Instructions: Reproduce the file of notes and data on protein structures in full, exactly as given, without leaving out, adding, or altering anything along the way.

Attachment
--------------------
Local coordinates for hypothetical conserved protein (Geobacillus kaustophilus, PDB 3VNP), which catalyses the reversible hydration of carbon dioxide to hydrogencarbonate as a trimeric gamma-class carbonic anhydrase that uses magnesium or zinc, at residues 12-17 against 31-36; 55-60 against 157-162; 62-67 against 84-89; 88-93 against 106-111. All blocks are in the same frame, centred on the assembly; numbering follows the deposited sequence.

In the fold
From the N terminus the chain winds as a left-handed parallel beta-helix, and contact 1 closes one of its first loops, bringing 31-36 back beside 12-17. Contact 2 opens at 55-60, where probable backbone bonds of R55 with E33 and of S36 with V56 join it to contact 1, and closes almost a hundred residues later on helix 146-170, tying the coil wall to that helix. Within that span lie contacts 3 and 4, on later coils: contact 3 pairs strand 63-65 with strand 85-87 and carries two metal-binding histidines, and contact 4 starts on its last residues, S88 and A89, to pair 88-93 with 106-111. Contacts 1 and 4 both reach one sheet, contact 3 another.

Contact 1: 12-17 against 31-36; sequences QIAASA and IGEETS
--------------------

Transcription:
Local coordinates for hypothetical conserved protein (Geobacillus kaustophilus, PDB 3VNP), which catalyses the reversible hydration of carbon dioxide to hydrogencarbonate as a trimeric gamma-class carbonic anhydrase that uses magnesium or zinc, at residues 12-17 against 31-36; 55-60 against 157-162; 62-67 against 84-89; 88-93 against 106-111. All blocks are in the same frame, centred on the assembly; numbering follows the deposited sequence.

In the fold
From the N terminus the chain winds as a left-handed parallel beta-helix, and contact 1 closes one of its first loops, bringing 31-36 back beside 12-17. Contact 2 opens at 55-60, where probable backbone bonds of R55 with E33 and of S36 with V56 join it to contact 1, and closes almost a hundred residues later on helix 146-170, tying the coil wall to that helix. Within that span lie contacts 3 and 4, on later coils: contact 3 pairs strand 63-65 with strand 85-87 and carries two metal-binding histidines, and contact 4 starts on its last residues, S88 and A89, to pair 88-93 with 106-111. Contacts 1 and 4 both reach one sheet, contact 3 another.

Contact 1: 12-17 against 31-36; sequences QIAASA and IGEETS